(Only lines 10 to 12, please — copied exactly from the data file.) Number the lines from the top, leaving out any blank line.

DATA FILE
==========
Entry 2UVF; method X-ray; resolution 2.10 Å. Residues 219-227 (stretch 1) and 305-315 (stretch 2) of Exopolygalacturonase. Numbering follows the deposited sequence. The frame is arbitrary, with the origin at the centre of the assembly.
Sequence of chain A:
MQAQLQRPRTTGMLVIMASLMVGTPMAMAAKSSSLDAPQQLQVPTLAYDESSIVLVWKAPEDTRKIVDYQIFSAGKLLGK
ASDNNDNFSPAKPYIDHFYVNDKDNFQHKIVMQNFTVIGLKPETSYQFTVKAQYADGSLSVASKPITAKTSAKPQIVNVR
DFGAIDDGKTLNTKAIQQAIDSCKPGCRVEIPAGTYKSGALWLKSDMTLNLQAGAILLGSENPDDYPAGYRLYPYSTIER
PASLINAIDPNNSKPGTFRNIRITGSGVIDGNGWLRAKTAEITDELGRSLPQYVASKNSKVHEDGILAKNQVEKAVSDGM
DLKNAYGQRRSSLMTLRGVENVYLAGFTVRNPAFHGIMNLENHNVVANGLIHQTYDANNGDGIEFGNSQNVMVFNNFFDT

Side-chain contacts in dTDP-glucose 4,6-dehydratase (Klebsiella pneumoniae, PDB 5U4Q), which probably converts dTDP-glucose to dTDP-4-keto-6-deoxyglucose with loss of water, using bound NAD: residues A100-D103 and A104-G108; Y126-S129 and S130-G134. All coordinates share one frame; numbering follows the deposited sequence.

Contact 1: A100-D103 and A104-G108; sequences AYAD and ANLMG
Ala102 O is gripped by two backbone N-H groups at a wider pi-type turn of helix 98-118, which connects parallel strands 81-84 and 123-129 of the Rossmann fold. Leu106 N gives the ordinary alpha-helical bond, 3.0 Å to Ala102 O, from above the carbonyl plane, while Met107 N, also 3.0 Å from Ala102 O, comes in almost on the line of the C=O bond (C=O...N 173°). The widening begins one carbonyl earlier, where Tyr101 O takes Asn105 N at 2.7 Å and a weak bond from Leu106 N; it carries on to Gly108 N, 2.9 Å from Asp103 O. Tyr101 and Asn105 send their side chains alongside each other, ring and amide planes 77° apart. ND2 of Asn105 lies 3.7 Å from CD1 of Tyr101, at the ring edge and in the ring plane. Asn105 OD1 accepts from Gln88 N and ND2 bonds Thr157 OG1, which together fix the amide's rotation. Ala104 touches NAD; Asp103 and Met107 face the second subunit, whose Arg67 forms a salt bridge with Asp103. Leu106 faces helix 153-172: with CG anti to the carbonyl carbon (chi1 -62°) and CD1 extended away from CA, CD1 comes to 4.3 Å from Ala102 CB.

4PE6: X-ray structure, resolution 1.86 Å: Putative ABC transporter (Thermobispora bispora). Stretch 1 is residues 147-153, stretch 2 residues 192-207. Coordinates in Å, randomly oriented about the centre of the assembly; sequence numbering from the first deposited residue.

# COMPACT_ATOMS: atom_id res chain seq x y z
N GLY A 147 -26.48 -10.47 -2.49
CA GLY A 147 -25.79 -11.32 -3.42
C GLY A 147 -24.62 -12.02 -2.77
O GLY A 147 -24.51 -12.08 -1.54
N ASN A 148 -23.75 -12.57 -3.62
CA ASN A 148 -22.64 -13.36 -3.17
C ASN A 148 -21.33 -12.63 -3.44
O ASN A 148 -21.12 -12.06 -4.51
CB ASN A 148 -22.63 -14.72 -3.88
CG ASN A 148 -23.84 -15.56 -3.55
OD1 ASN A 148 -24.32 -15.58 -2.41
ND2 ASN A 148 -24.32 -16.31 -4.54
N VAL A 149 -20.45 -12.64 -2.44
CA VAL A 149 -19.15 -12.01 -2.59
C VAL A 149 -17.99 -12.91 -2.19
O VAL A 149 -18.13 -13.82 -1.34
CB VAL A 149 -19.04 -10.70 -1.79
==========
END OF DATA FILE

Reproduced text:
Ala102 O is gripped by two backbone N-H groups at a wider pi-type turn of helix 98-118, which connects parallel strands 81-84 and 123-129 of the Rossmann fold. Leu106 N gives the ordinary alpha-helical bond, 3.0 Å to Ala102 O, from above the carbonyl plane, while Met107 N, also 3.0 Å from Ala102 O, comes in almost on the line of the C=O bond (C=O...N 173°). The widening begins one carbonyl earlier, where Tyr101 O takes Asn105 N at 2.7 Å and a weak bond from Leu106 N; it carries on to Gly108 N, 2.9 Å from Asp103 O. Tyr101 and Asn105 send their side chains alongside each other, ring and amide planes 77° apart. ND2 of Asn105 lies 3.7 Å from CD1 of Tyr101, at the ring edge and in the ring plane. Asn105 OD1 accepts from Gln88 N and ND2 bonds Thr157 OG1, which together fix the amide's rotation. Ala104 touches NAD; Asp103 and Met107 face the second subunit, whose Arg67 forms a salt bridge with Asp103. Leu106 faces helix 153-172: with CG anti to the carbonyl carbon (chi1 -62°) and CD1 extended away from CA, CD1 comes to 4.3 Å from Ala102 CB.

4PE6: X-ray structure, resolution 1.86 Å: Putative ABC transporter (Thermobispora bispora). Stretch 1 is residues 147-153, stretch 2 residues 192-207. Coordinates in Å, randomly oriented about the centre of the assembly; sequence numbering from the first deposited residue.

# COMPACT_ATOMS: atom_id res chain seq x y z